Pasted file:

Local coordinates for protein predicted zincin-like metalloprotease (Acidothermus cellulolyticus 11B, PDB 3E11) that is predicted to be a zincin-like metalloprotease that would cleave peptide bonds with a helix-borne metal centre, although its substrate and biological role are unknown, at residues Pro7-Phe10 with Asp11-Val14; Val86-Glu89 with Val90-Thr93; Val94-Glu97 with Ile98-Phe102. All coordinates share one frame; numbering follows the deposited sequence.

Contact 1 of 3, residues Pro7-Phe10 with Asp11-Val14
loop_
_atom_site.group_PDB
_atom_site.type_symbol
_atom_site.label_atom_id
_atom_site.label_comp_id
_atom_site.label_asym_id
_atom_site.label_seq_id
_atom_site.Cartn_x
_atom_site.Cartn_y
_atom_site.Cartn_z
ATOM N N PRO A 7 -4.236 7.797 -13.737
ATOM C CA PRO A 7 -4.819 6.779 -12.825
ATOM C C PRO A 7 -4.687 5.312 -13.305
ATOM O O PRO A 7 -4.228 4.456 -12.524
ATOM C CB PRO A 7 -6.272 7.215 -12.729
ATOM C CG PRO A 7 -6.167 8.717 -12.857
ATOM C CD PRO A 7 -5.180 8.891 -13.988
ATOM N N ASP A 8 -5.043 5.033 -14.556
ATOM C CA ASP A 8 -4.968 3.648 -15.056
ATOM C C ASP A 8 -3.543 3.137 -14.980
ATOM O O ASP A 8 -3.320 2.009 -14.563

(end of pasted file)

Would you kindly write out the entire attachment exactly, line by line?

Local coordinates for protein predicted zincin-like metalloprotease (Acidothermus cellulolyticus 11B, PDB 3E11) that is predicted to be a zincin-like metalloprotease that would cleave peptide bonds with a helix-borne metal centre, although its substrate and biological role are unknown, at residues Pro7-Phe10 with Asp11-Val14; Val86-Glu89 with Val90-Thr93; Val94-Glu97 with Ile98-Phe102. All coordinates share one frame; numbering follows the deposited sequence.

Contact 1 of 3, residues Pro7-Phe10 with Asp11-Val14
loop_
_atom_site.group_PDB
_atom_site.type_symbol
_atom_site.label_atom_id
_atom_site.label_comp_id
_atom_site.label_asym_id
_atom_site.label_seq_id
_atom_site.Cartn_x
_atom_site.Cartn_y
_atom_site.Cartn_z
ATOM N N PRO A 7 -4.236 7.797 -13.737
ATOM C CA PRO A 7 -4.819 6.779 -12.825
ATOM C C PRO A 7 -4.687 5.312 -13.305
ATOM O O PRO A 7 -4.228 4.456 -12.524
ATOM C CB PRO A 7 -6.272 7.215 -12.729
ATOM C CG PRO A 7 -6.167 8.717 -12.857
ATOM C CD PRO A 7 -5.180 8.891 -13.988
ATOM N N ASP A 8 -5.043 5.033 -14.556
ATOM C CA ASP A 8 -4.968 3.648 -15.056
ATOM C C ASP A 8 -3.543 3.137 -14.980
ATOM O O ASP A 8 -3.320 2.009 -14.563